Pamela A. MacLean
Baby boomers who look after ailing relatives and friends face a greater risk of stress-related health problems - including heart disease, obesity and high blood pressure - than caregivers of other ages, according to a major new study of 6 million California caregivers.
Although elderly caregivers tend to provide care over longer periods, it's the middle-aged caregivers, age 45 to 65, who have the highest levels of psychological distress and other adverse health effects, according to the UCLA Center for Health Policy Research study.
Nearly 10 percent of the middle-aged caregivers report having diabetes, nearly 7 percent report heart disease and 34 percent have high blood pressure, according to the research. In addition, they are more likely to suffer from obesity, binge drinking and smoking, the report found.
The study comes as California prepares to cut back support services due to a budget crisis. Adult Day Health Care programs in the state are set for elimination and the In-Home Supportive Services has been cut, placing added burdens on caregivers. The study found the support systems are critical to help stressed caregivers.
The UCLA team found that millions of informal caregivers provide more than 20 hours a week in care. More than half of them also down fulltime jobs. They provide bathing, shopping, manage medicine or pay bills for relatives and friends who can no longer do so on their own.
The is not the first research to document the strain on family and friends who provide care. Another recent study, conducted by the National Alliance for Caregiving (NAC) and the MetLife Mature Market Institute, found caregivers are more likely to suffer heart disease, depression and other health problems. And a separate NAC report found caring for injured veterans takes a big toll on women caring for spouses, who tend to lack exercise, have poor diets, miss doctor and dentist appointments and suffer from depression and sleep deprivation.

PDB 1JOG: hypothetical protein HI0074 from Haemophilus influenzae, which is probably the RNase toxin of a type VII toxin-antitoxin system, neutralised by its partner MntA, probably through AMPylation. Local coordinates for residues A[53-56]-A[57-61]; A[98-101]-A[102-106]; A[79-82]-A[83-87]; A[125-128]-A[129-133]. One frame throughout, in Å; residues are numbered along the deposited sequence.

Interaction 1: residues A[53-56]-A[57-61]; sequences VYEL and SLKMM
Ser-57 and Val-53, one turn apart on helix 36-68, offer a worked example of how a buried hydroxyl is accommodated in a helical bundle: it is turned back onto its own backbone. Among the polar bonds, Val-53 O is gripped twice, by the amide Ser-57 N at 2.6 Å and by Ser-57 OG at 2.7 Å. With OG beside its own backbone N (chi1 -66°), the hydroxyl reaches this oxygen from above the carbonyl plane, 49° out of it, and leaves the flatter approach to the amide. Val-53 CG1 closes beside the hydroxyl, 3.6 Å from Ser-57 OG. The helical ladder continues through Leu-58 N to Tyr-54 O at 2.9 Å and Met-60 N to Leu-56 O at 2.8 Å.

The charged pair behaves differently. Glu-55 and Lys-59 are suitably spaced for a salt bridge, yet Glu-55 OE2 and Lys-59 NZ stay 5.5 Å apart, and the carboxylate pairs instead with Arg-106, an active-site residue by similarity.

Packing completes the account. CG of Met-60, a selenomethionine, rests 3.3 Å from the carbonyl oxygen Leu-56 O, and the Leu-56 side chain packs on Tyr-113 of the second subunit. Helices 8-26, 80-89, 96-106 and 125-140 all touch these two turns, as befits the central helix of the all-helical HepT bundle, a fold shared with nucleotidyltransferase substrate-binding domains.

The UCLA study found wide spread health problems for the middle-aged caregiver. More than one-quarter engaged in binge drinking. More than 30 percent were obese and nearly 16 percent smoked, the review found.
The caregiving dilemma crosses racial boundaries as well. UCLA found one-quarter of white adults and one-quarter of African-American adults are caregivers. The number is slightly less for Hispanics at 20 percent and it is 16 percent for Asians.
The relative, spouse or friend provides 21 hours a week of care on average and does so for over three years, UCLA found. And it costs them financially. Nearly one in five say they had spend more than $250 in the past month on caregiving. Other studies have shown caregivers tend to miss work as well.
Geoffrey J. Hoffman, co-author of the UCLA review concluded that some programs offer opportunities to help, but even they are threatened. The national health reform, the Affordable Care Act, (ACA) could fill the gaps in some state programs but it has been challenged in the courts. The CLASS Act would give a cash benefit to purchase support services for caregivers who need respite services, a break from their duties.
The ACA may also provide attendant support to keep people in their homes and out of nursing facilities. But even with the options the federal government should coordinate the "patchwork of programs run by the states" to give caregivers better access to support, Hoffman concluded.